By: Anthony Pugh, Law Works

Editor: Ben Hanuka, Law Works 

In Second Cup Ltd. v. OPB Realty Inc., a September 24, 2019, decision of the Nova Scotia Supreme Court, the court allowed Second Cup’s application against a landlord for a declaration that it was entitled to sell frozen yogurt in a commercial plaza. 

Key facts 

In August 2017, Second Cup signed a lease with the landlord for a location at the Halifax Shopping Centre.  The lease included a useclause permitting Second Cup to use the premises to sell, among other things, “non-perishable food products, including […] desserts”, as an ancillary product to its main use of selling coffee and other hot beverages. 

In 2017, Second Cup began offering frozen yogurt at its locations.  It wished to sell frozen yogurt at the Halifax Shopping Centre location, but the landlord took the position that this was prohibited under the use clause.  Second Cup subsequently commenced an application.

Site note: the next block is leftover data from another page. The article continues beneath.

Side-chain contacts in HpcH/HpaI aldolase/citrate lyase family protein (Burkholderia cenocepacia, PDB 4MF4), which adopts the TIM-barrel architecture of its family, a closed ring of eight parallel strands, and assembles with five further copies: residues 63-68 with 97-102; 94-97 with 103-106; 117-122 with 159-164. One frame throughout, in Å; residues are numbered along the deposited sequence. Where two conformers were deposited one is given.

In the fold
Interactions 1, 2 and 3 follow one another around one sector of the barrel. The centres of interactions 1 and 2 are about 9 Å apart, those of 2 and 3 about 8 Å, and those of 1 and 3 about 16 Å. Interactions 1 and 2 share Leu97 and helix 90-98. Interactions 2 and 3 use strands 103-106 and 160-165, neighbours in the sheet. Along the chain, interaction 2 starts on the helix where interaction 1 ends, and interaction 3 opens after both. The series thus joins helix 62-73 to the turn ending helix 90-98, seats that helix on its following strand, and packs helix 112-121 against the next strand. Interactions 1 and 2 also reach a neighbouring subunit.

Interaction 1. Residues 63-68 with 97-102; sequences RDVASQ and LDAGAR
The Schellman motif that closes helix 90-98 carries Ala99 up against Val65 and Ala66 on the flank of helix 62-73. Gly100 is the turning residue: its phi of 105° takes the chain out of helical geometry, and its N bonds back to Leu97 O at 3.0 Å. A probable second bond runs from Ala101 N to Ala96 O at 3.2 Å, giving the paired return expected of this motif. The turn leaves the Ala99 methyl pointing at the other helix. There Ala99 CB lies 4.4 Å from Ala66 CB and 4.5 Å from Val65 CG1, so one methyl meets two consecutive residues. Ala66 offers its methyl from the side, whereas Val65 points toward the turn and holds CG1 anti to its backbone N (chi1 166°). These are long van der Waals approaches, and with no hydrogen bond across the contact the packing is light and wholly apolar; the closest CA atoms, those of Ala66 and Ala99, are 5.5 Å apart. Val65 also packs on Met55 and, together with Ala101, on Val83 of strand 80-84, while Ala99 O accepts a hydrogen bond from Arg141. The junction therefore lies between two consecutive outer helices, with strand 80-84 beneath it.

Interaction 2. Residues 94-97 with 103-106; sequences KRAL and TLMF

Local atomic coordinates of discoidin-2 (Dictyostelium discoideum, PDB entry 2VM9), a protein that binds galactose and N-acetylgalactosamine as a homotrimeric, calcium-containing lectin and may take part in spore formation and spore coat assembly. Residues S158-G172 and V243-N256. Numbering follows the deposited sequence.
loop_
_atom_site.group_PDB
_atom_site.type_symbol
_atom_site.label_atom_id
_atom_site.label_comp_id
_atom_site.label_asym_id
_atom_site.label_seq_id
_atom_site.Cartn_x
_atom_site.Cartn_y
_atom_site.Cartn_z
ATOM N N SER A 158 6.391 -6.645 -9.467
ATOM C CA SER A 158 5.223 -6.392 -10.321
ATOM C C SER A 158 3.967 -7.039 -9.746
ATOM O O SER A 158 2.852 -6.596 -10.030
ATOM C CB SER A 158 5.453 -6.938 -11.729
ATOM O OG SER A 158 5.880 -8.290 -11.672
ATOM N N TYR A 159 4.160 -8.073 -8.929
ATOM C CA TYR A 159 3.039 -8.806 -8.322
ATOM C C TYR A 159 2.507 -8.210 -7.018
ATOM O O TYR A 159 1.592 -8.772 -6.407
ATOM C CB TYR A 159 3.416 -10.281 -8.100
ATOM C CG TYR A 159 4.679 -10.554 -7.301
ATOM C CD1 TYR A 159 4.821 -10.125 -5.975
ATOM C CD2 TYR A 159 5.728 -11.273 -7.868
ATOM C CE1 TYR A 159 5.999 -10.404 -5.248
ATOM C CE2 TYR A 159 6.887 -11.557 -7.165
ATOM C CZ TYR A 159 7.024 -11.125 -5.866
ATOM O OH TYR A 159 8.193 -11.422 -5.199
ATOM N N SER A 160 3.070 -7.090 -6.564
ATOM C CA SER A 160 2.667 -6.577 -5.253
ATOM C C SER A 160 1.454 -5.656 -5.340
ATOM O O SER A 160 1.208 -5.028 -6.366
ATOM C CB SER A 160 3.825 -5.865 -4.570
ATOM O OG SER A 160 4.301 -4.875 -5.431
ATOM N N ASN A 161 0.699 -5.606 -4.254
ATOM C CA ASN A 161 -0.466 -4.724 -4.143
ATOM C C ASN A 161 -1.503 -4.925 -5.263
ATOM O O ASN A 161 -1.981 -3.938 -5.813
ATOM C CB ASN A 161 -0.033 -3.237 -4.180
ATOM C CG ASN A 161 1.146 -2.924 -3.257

Frozen yogurt was a non-perishable desert 

The court had to reconcile the words “non-perishable” with the list of foods that followed it that would ordinarily be considered perishable, such as baked goods and sandwiches. Frozen yogurt was at least as perishable as some of those items. 

Further, the word “dessert” was more general than some of the other items.  The court held that this word would not have been included had the parties intended to preclude Second Cup from selling dessert items other than those specifically listed. 

The court held that the purpose of the useclause was primarily to prevent Second Cup from selling items that would harm the landlord’s operations.  The landlord argued that the court should have a broad interpretation of a clause limiting use.  The court disagreed, holding that the cases that the landlord cited were intended to protect tenants from competition.  There was no evidence before the court that Second Cup’s frozen yogurt offering would compete with existing ice cream stores. 

The landlord also argued that, if frozen yogurt was deemed non-perishable, it would eliminate restrictions in any food use clause and result in commercial absurdity.  The court rejected this argument, holding that the clause would not allow Second Cup to sell any frozen food, and that all food sales had to be ancillary to coffee and hot beverage sales. 

Anthony Pugh Associate